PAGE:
It feels like MLS is playing a game of Whack-a-Mole lately; they take care of one problem, and another one pops up. Yesterday, we learned that MLS had found an ownership group willing to spend more than $100 million on the second Los Angeles franchise, putting an end to much of the confusion surrounding Chivas USA. But Grant Wahl, who broke that news, now has the story that Red Bull may be on the way out as MLS owners.
There have been warning signs. Two months ago, Wahl wrote a short bit about how there were “growing questions about whether Red Bull will continue owning a team.” At the time, he noted that they hadn’t filled the third designated player spot during the summer window. But more evidence of apathy has begun to show. Red Bull opted not to field its own USL Pro side for next season, despite benefits that the LA Galaxy have already made clear. Last week, they sent a subpar squad to El Salvador, and with a draw were eliminated from the CONCACAF Champions League. Many people theorize that Red Bull is more concerned with their German club, which is now on the verge of joining the Bundesliga for the first time.
I wrote a few weeks ago that the idea of a hiatus for Chivas USA was the best possible solution to Major League Soccer’s biggest problem. But a good idea requires proper execution. At the time, little was known about the plan, including, importantly, the identities of the new ownership group that will be responsible for bringing LA2 back to life.
Yesterday on Fox Sports’ Champions League pre-match show, Grant Wahl ended the mystery in revealing the owners who will spend more than $100 million to buy the second MLS franchise in Los Angeles. Wahl provided four names: Henry Nguyen, Peter Guber, Tom Penn, and, most notably, a certain Vincent Tan. You may know him as the infamous owner of Cardiff City.
If you watched the LA Galaxy-New York Red Bulls game Sunday night on ESPN2, you may have been caught off-guard during halftime by the familiar sounds of the Champions League anthem. ESPN, as you surely know, hasn’t shown the Champions League since John Terry’s famous missed penalty against Manchester United in the 2009 final. And yet, there was the anthem, silently accompanied by the news that Atletico Madrid’s match against Juventus will be on ESPN2 this Wednesday.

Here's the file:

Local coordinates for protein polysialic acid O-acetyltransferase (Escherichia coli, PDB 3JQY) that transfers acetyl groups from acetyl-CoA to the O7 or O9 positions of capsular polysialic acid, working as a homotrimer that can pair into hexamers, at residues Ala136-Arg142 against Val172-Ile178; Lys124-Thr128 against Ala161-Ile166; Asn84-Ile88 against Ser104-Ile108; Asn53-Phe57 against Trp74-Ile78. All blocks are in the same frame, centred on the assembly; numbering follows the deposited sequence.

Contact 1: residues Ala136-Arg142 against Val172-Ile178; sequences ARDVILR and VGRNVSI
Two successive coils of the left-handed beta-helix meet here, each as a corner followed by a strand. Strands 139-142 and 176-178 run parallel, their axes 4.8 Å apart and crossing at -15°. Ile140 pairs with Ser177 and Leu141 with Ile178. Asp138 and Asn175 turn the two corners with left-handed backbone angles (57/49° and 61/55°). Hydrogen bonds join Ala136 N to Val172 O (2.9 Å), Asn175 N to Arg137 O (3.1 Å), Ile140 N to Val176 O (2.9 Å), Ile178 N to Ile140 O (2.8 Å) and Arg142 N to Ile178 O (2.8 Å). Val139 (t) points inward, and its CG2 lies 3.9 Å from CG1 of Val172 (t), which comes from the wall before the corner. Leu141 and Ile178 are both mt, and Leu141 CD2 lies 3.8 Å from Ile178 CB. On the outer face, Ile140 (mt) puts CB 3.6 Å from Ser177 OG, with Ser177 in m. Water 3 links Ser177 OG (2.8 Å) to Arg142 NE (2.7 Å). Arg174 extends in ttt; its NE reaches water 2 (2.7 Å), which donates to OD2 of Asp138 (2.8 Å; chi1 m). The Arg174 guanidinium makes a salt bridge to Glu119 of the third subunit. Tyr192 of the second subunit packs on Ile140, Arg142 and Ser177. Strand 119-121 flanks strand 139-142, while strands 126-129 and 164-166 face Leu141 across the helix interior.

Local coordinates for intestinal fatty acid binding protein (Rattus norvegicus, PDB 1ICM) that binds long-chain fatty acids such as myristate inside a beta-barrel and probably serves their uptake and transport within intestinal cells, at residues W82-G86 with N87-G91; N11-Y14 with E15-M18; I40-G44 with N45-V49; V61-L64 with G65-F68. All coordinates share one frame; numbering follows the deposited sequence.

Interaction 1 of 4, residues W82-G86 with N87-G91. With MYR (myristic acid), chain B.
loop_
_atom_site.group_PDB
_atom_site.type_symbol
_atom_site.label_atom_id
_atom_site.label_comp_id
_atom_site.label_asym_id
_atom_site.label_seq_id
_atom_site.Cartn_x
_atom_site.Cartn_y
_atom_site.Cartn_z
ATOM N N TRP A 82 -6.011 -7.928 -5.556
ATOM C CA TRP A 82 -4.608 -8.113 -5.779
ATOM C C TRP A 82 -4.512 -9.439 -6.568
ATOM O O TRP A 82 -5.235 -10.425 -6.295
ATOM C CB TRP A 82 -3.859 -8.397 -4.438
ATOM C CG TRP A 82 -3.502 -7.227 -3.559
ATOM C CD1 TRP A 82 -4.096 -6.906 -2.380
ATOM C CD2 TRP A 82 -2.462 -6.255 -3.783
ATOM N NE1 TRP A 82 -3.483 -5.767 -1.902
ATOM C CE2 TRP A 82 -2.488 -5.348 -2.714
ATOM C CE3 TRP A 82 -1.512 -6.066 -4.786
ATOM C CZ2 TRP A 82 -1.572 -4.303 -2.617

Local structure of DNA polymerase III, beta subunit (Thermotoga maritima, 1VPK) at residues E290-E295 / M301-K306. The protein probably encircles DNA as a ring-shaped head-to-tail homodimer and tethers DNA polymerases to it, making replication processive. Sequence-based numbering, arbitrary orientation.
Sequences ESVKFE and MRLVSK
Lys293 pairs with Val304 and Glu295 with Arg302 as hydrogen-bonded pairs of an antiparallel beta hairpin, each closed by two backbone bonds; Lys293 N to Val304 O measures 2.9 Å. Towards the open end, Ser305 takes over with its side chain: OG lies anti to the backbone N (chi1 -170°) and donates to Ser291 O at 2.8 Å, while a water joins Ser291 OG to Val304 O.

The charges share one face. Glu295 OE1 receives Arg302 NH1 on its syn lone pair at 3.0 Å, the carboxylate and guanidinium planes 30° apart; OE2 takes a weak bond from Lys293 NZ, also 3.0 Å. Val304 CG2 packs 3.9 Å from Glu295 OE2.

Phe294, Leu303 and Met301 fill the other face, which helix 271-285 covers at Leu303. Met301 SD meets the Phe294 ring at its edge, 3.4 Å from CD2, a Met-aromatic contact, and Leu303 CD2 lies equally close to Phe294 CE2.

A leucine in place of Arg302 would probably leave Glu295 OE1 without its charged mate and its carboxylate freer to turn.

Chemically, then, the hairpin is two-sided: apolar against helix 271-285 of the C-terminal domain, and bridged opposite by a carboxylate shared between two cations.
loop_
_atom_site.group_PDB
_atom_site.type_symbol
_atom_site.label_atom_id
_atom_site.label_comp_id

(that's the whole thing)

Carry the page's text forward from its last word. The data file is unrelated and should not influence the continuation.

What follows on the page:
As it turns out, when ESPN sublicensed the Champions League from Fox to show games on ESPN3.com, they also nabbed the ability to show certain games on television. This is good news, because it means more soccer on your TVs. But I got to wondering: wouldn’t Fox want to keep a game featuring the reigning champions of both Spain and Italy?
“It was like childhood, but with beer.”
For many Americans, soccer’s appeal comes from being something new. It’s a change of pace to explore something new again after learning all there is to know about baseball, basketball, and football. I imagine there are British fans of the NFL who feel the same way.
That sense of newness is the driving force behind Bloody Confused, by Chuck Culpepper. Where Michael Agovino latched onto soccer in a fit of adolescent curiosity, Culpepper was a veteran of American sports reporting before soccer and England caught his eye. As a reporter, he had grown tired with American sports, filled as they are with flaws and cliches. It’s a problem he describes as “common sportswriter malaise.” While he came to find that English soccer has plenty of flaws and cliches, he found the learning process refreshing.
Yesterday, I addressed the chaos that is Major League Soccer’s Eastern Conference. The Western Conference is significantly better than the East at the moment, but as a result, it is more stratified and less interesting. Where the East’s playoff race features a variety of possible outcomes, the intrigue in the West is down to two teams: Portland and Vancouver. The Timbers took a big step last weekend with a 3-0 win over the Whitecaps, but a two-point lead with five games left is hardly secure.
Say what you will bout playoffs in soccer. I personally think that allowing 10 out of 19 teams to make the playoffs is excessive, and running the risk of devaluing the regular season. But, because of that playoff system, there is intrigue in places like Philadelphia and Toronto, for teams that would otherwise be going through the motions of a mid-table finish.
In MLS’s Eastern Conference, the weaker of the two, five teams are fighting for the final three spots, with five games remaining. Because of the unbalanced schedule, they play each other regularly. It is going to be a fun fight to the finish.
-Both sides left a little disappointed when Manchester City drew 1-1 with Chelsea on Sunday. Everyone, that is, except the neutral viewers. The home side will regret not getting all three points over the title challengers, while Jose Mourinho and Chelsea will be upset that they let a 1-0 lead slip with City down to ten men. Frank Lampard scored the equalizer for City against his former club, after coming on to applause from both sets of supporters. He refused to celebrate it, and even seemed reluctant to discuss it after the game.
-Manchester United appeared to be in the same form that saw them defeat QPR the week before. They led 3-1 at King Power Stadium against Leicester City, thanks in part to a preposterous chip from Angel di Maria. But a questionable penalty cut their lead in half, and the Red Devils proceeded to melt down. Leicester scored three more times, winning 5-3. United supporters will be justifiably upset with Mark Clattenburg, but there are causes for concern with a back line that prominently features Jonny Evans. And that is not news.